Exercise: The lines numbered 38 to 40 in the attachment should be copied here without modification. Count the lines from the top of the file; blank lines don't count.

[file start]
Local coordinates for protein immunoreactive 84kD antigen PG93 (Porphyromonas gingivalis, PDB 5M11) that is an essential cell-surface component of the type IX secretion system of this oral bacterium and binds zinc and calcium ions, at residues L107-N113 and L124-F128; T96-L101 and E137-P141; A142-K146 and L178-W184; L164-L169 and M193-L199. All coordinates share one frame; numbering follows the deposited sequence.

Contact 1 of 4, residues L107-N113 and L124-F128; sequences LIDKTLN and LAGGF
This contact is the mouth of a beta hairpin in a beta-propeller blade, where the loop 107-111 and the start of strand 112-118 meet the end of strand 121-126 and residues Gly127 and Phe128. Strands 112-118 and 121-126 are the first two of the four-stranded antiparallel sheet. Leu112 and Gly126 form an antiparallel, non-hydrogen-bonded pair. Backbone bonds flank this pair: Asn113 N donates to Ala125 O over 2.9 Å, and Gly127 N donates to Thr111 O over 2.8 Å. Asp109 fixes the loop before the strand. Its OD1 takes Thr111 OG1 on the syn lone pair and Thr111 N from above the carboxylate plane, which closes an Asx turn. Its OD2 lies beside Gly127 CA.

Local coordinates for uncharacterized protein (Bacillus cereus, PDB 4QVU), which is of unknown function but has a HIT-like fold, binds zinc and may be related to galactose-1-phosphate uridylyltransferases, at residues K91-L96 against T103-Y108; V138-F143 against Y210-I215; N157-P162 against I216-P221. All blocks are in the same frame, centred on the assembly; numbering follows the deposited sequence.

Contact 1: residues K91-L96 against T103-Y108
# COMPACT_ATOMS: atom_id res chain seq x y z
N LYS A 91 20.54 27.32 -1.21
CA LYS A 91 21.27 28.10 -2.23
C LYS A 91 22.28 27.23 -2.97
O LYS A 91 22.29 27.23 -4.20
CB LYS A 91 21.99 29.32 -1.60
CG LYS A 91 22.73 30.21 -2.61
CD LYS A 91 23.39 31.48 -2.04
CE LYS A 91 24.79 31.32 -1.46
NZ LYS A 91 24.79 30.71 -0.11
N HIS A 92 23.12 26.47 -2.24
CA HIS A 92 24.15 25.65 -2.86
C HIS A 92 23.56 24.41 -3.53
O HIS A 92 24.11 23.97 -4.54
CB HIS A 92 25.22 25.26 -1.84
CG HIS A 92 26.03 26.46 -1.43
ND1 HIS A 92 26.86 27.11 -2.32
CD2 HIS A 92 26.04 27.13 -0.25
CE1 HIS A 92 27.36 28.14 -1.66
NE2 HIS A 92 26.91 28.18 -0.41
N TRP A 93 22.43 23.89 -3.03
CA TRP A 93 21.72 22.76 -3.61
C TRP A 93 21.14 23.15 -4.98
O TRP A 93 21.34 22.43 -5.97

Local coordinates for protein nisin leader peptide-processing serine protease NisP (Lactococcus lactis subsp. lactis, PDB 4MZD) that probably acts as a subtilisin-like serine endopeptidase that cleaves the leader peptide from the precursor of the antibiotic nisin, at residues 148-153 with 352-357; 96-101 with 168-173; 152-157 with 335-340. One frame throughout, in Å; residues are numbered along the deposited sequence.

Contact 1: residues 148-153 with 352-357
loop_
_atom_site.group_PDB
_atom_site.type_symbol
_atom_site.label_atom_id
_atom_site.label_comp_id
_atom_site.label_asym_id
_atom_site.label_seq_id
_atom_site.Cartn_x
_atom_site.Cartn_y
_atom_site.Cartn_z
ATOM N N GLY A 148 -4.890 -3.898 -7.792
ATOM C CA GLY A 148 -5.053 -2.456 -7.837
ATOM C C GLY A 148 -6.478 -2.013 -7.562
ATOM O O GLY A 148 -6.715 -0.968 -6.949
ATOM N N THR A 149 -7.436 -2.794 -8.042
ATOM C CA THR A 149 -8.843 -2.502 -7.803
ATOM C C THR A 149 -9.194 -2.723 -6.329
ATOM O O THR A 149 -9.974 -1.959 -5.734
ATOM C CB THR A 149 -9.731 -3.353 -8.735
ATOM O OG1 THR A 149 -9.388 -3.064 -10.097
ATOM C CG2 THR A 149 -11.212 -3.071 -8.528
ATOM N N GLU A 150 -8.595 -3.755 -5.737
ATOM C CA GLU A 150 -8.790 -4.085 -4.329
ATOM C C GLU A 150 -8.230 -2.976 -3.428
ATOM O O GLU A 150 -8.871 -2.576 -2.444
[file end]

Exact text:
_atom_site.label_seq_id
_atom_site.Cartn_x
_atom_site.Cartn_y